What Do Jewish Chefs and Cooks Eat During Hanukkah?
I don’t know a huge amount about Jewish culture but I do know that I’m a fan of any religious holiday that encourages you to eat huge amounts of fried food and oil-based dishes. Latkes, sufganiyot, and fritas de prasa are just a few of the dishes customarily eaten during Hanukkah. Not everyone, however, celebrates the holiday in the same way. Jewish families in New York will celebrate differently to Jewish families in Birmingham who will celebrate differently to Jewish families in Seoul. And so on and so forth. In Romania, you'll find people constructing menorahs out of potatoes while in the region of Avignon in France they're all about opening up a fancy bottle of wine to mark the occasion.
The world is a vast, expansive, and often terrifying place but being able to see how culinary traditions are shared (yet altered to suit each specific culture) around the globe can be a truly beautiful thing. It's a reminder of the innate joy we can all get from eating a meal and sharing time with each other.
In order to find out a bit more about Jewish culture – and find out what all the cool kids have got on their dinner tables at this time of the year – I asked some super talented chefs and cooks what they eat during Hanukkah.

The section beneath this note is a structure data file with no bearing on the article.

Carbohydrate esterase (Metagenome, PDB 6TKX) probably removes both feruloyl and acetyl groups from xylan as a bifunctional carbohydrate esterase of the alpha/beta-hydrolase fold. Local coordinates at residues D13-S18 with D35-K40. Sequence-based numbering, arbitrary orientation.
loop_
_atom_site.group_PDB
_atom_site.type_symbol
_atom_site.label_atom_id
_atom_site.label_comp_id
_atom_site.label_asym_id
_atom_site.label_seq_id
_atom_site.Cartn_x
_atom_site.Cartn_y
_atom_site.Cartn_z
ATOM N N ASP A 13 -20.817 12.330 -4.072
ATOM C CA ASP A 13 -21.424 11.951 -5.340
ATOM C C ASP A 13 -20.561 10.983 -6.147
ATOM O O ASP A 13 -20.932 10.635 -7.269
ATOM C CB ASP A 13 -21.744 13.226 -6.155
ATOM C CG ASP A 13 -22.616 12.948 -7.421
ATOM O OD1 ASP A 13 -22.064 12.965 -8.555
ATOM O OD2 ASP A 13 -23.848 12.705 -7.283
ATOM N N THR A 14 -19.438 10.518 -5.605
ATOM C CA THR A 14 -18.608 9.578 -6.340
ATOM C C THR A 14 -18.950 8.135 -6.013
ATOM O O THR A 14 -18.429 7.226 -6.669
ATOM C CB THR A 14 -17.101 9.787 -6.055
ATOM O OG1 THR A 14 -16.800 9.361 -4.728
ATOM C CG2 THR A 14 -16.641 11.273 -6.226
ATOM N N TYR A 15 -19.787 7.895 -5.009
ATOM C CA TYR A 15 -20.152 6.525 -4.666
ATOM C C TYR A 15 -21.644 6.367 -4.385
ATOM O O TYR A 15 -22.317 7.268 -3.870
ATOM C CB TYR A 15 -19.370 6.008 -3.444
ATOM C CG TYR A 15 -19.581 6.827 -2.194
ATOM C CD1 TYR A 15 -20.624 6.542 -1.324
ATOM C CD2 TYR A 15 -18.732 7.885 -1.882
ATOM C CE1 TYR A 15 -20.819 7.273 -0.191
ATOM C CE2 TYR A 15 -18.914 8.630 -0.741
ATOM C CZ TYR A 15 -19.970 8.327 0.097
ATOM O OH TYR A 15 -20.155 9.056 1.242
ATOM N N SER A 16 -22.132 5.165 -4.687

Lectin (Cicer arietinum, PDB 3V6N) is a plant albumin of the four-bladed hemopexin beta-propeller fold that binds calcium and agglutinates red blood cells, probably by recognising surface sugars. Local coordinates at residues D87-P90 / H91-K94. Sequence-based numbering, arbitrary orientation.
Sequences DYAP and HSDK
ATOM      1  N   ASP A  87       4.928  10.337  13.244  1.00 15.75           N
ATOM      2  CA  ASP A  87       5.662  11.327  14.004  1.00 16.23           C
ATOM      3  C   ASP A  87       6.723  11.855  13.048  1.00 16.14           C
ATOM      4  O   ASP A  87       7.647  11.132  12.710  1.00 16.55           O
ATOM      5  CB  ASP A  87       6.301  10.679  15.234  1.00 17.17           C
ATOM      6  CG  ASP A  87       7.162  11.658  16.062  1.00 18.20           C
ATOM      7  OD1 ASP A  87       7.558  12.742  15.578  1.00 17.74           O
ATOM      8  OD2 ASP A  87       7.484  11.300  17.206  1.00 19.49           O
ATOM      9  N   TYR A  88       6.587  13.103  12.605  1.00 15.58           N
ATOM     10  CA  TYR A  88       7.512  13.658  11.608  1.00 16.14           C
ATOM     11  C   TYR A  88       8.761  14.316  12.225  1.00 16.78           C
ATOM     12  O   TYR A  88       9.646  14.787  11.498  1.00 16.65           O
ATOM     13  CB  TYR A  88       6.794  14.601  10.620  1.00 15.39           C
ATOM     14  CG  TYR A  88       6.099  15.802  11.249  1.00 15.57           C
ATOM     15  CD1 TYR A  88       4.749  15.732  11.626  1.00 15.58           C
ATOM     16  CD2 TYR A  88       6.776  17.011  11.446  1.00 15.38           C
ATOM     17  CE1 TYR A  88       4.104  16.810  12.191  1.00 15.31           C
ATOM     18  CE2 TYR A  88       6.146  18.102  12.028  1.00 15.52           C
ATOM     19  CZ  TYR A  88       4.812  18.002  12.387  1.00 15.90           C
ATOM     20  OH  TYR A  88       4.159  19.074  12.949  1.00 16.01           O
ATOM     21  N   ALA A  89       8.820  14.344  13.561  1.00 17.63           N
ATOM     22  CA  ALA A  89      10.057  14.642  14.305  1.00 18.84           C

There’s no Hanukkah without Latkes. Sorry perhaps that’s boring but it’s the way it goes when you grow up in an Ashkenazi household eating the same thing year after year. I take mine classic yet elevated - finished with a hanged creme fraiche we make in-house and topped with the finest Sqirl Gravenstein Apple Butter. I have trout roe on standby, but I usually bypass it and go for some herbage instead (dill/tarragon/parsley/radish mix) to cut the fat.
Itamar Srulovich and Sarit Packer
A holiday that celebrates frying loads of things is a holiday I can get on board with. Growing up, that was piles of latkes and doughnuts. Now, come Hanukkah, we cook up batches and batches of doughnuts in our pastry kitchen and fill them with all the fillings we can think of – Nutella, lime curd, jam of course. Then there are the fritters; potatoes and onions fried up together – honestly what’s better than that? We add a bit of feta to the mix and drizzle with honey. They have a lot going for them: salty and sweet, crispy and tender, slightly naughty but plenty nice.
"With eight nights to fill with treats, I typically go big on Hanukkah - at least for the first few nights. I always make regular potato latkes and then some kind of alternative latke (like the beet and carrot latkes from my book Modern Jewish Cooking). One night I'll make a fried sweet, like sufganiyot (jelly doughnuts), and then I often make fried pickles and olives another night. Those last two aren't traditional Hanukkah foods, but my kids love all things briny. Around night 4 or 5, we are usually fried out, and switch back to regular dinners and lots of sauteed greens and leafy salads to reset."